Literature Review of the Reliability of Children as Eyewitnesses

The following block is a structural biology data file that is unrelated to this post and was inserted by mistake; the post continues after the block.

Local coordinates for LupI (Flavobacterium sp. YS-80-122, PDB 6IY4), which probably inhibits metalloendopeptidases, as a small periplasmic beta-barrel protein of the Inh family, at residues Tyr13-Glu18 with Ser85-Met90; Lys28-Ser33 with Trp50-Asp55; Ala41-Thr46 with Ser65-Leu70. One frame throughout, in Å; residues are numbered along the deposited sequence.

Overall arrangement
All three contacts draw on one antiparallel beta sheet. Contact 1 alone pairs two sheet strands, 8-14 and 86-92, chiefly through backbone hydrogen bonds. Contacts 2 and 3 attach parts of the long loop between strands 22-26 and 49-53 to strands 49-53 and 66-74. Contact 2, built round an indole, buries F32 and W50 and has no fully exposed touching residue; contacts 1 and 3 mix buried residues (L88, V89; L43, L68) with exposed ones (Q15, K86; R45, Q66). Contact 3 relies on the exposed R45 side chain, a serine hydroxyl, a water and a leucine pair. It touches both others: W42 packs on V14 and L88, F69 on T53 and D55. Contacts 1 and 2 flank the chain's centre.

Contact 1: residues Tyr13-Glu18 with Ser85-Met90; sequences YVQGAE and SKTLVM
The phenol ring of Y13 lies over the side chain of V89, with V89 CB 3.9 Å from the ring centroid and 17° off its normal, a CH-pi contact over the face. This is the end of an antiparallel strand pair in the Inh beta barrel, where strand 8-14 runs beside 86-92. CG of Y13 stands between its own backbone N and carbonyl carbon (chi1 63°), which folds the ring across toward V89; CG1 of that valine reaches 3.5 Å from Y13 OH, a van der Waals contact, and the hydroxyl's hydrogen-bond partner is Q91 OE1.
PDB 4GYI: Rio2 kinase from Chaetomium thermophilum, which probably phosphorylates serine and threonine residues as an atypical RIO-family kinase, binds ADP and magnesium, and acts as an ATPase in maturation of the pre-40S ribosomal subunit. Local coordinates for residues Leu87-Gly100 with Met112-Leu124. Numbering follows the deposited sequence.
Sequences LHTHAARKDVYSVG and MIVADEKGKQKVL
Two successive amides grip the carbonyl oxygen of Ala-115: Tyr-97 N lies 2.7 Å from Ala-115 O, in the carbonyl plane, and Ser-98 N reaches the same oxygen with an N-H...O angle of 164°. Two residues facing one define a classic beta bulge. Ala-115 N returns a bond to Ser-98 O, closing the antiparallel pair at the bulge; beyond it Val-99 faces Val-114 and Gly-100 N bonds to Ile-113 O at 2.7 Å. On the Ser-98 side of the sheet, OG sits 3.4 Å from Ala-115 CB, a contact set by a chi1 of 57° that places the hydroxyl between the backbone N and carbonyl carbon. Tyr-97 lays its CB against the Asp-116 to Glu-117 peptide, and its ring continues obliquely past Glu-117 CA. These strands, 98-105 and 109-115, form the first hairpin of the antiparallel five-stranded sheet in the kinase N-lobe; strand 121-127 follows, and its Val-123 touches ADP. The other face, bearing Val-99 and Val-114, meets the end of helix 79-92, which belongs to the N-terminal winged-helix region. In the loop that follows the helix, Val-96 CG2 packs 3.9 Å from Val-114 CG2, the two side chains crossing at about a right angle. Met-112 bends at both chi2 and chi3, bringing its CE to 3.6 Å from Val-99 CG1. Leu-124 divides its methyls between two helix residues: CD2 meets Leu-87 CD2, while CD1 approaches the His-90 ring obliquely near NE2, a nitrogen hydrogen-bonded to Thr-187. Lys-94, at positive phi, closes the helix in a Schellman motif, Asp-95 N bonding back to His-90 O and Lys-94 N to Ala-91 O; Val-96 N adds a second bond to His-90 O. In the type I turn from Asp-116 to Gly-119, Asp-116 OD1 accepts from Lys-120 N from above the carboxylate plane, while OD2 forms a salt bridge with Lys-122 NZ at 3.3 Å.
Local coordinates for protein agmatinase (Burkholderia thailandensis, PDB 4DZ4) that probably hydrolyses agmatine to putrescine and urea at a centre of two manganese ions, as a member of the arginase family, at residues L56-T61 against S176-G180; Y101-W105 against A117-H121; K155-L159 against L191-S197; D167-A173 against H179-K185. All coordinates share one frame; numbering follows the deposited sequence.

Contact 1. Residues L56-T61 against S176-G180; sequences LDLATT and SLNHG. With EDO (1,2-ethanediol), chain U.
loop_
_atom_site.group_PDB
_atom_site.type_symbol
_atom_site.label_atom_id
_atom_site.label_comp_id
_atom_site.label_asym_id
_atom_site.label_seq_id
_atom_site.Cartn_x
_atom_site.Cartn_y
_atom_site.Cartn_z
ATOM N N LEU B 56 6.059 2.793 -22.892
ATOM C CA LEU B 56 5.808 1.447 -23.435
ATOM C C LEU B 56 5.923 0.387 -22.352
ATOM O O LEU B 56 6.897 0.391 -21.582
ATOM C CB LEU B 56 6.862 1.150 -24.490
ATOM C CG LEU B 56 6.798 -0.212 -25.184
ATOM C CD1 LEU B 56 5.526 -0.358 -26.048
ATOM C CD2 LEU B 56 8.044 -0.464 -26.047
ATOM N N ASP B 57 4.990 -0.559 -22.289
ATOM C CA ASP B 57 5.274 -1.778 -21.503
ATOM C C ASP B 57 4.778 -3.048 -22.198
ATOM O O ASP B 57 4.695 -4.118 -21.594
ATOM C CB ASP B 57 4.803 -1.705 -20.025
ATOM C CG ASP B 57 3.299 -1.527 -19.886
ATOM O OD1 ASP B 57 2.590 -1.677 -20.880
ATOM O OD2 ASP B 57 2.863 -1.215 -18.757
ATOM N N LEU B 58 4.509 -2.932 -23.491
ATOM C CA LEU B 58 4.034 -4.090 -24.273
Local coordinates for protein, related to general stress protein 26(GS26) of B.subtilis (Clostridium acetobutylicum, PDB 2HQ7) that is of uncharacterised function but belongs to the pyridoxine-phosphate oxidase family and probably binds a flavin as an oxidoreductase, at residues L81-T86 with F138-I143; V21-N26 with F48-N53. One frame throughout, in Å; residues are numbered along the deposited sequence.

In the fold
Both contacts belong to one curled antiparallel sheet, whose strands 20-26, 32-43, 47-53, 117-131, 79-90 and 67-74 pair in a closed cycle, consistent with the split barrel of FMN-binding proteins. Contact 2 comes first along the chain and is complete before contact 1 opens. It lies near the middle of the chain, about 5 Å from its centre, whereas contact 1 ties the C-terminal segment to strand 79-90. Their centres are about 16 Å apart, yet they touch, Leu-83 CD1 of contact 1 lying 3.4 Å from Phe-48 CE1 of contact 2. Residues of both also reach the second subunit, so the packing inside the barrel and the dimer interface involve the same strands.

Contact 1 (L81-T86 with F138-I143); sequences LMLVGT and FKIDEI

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Evidence provided in many courtroom cases can range from DNA samples, eyewitness testimony and video-recordings, to name a few. What happens when one of the main sources of information in a case comes from a child? Even worse, what if the child is the victim in the case? The topic of children participating and providing testimony in courtroom settings is an image that, presumably, most would not associate as a “usual” place for children. Yet in cases such as sexual abuse or violence towards a child or within the child’s family, it is not impossible to have cases where children are the predominant source of information provided for judges and jurors. Ref It is then important to consider the reliability of children’s testimonial accounts much like how adult testimonies are examined. The question of focus is then, to what extent can we rely on child eyewitnesses? Specifically, what factors influence the veracity of their testimonies? Children as Witnesses Involvement of Children in the Justice System This question becomes more imperative when considering the increase in frequency of children involved with the legal system. According to Statistics Canada, from 2004-2009, family violence allegedly victimized 18, 710 children under the age of 17 (Sinha, 2012). In the same article, children were also reported to have witnessed an increased amount of spousal violence in their homes, such that the proportion of spousal victims with children increased from 43 percent to 52 percent. Sinha (2012) also stated that out of the reported victims of spousal violence in 2009, 39 percent would involve officials in the matter due to the presence of a child witness versus 10 percent of victims with no child witness. These statistics alone account... ... middle of paper ... ...& J.A. Quas (Eds.) Memory and suggestibility in the forensic interview. Mahwah, MJ:Lawrence Erlbaum. Regan, P.C. & Baker, S.J. (1998). The impact of child witness demeanor on perceived credibility and trial outcome in sexual abuse cases. Journal of Family Violence, 13(2), 187-195. Roebers, C.M., Moga, N., & Schneider, W. (2001). The role of accuracy motivation on children’s and adults’ event recall. Journal of Experimental Child Psychology, 78, 313-329. Sinha, M. (2012). Family violence in Canada: A statistical profile, 2010. Juristat. Statistics Canada Catalogue no. 85-002-X. Retrieved from http://www.statcan.gc.ca/pub/85-002-x/2012001/article/11643-eng.pdf Zajac, R. & Hayne H. (2003). I don’t think that’s what really happened: The effect of cross-examination on the accuracy of children’s repots. Journal of Experimental Psychology: Applied, 9, 187-195.

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